The Internet Gap
The Republican presidential candidates are all on the Web. Fine. Most of them have even taken the first, halting steps into the brave new world of social media. They have MySpace pages, load video up to YouTube, and control their Facebook profiles. That's delightful -- probably even good for democracy. But as of yet, you haven't seen one of them (who isn't named Ron Paul) embrace the change that the Internet has wrought.
Joe Trippi believes that is going to hurt them badly in the general election.
In a video recorded by a blogger for TechPresident (which does a terrific job chronicling the ways in which technology is transforming presidential politics) the current Edwards strategist and former Dean guru sounds off in a segment that strikes me as particularly unguarded, and interesting.
Barack Obama has something like 258,000 donors. Trippi's guy -- John Edwards -- has watched more than 100,000 individuals contribute to his campaign, and that's about where the Clinton camp is as well.
That means the top three candidates on the Democratic side have already seen around a half-million people give money to their campaigns. Together they have email lists that number in the millions. They've all built entire organic communities of volunteers and activists. And it's not even an election year.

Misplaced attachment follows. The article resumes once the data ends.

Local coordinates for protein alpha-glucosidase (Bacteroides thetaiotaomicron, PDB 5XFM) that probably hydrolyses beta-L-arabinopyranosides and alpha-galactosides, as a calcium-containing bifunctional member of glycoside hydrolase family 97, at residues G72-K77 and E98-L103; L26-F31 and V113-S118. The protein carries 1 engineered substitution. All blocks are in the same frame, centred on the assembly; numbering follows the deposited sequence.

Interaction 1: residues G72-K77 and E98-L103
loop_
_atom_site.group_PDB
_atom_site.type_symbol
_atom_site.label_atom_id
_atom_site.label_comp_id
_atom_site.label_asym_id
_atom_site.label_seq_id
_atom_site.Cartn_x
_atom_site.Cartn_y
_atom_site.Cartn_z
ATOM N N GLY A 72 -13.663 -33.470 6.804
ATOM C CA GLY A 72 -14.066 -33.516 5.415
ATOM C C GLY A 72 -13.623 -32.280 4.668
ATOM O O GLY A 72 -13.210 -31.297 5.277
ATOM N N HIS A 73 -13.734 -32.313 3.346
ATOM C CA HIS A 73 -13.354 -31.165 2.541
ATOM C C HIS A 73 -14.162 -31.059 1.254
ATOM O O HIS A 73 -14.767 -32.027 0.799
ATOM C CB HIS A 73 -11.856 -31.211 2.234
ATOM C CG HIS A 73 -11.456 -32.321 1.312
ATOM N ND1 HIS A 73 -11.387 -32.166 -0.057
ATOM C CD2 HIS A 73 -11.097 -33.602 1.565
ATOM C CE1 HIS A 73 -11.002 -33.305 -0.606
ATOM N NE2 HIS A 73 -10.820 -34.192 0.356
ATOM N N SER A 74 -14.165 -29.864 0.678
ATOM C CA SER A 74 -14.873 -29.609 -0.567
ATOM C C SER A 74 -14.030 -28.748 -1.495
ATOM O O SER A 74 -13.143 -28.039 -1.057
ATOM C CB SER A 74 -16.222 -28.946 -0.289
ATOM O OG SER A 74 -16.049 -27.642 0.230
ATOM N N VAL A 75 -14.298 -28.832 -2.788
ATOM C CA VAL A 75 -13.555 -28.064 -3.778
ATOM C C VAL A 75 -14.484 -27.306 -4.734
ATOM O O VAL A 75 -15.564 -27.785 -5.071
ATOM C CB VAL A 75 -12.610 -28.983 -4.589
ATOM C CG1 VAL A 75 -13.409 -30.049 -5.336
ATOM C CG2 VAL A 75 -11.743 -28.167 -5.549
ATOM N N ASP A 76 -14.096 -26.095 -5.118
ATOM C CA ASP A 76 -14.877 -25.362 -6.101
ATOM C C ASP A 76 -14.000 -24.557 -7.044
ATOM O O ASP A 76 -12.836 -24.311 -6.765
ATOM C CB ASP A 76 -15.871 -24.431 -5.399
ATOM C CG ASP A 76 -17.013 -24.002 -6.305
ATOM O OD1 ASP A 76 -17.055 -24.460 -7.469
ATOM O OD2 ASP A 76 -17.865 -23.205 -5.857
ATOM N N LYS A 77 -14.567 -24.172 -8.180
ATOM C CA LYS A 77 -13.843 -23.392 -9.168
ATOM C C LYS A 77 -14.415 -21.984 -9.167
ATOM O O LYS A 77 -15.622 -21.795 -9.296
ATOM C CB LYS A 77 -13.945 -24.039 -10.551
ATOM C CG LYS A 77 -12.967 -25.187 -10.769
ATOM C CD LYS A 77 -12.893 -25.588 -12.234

In short, that means no matter who the nominee is, she or he will inherit an incredible windfall online -- and right now, there is no corresponding structure on the GOP side of things.
The point isn't even so much about donors – in 2007, the Web is a lot more than an ATM machine. By the time the primary is over, the winning candidate will have amassed (or will inherit) donor lists and email contacts in the millions, a network of passionate and experienced activists, an incredible database of information to track it all, and a staff with a highly developed sense of how to put all these tools into use in an effective way.
Historically, it's strange for Democrats to be ahead of the curve. It took us awhile to catch on with direct mail. After twenty years, we're still nowhere close with talk radio -- just last month, the Center for American Progress released a study which found that 76 percent of the news programming in the nation's top 10 radio markets is conservative. And our dominance online is recent -- in 2000, remember, the campaign widely accredited with having the best Internet operation was that of Sen. John McCain.
All of which leads me to believe that, eventually, the GOP will counter the advantage. There's already a strong conservative blog presence. The fact that Ron Paul wins any online poll in which his name is an option indicates that there are GOP-leaning super-volunteers on the Web. The right has its share of talented tech staffers. It's certainly not like progressive talk radio where good content can't find an audience. It's just a matter of time before they catch up. Until then, Democrats need to take full advantage of the Internet gap--and continue to push the envelope.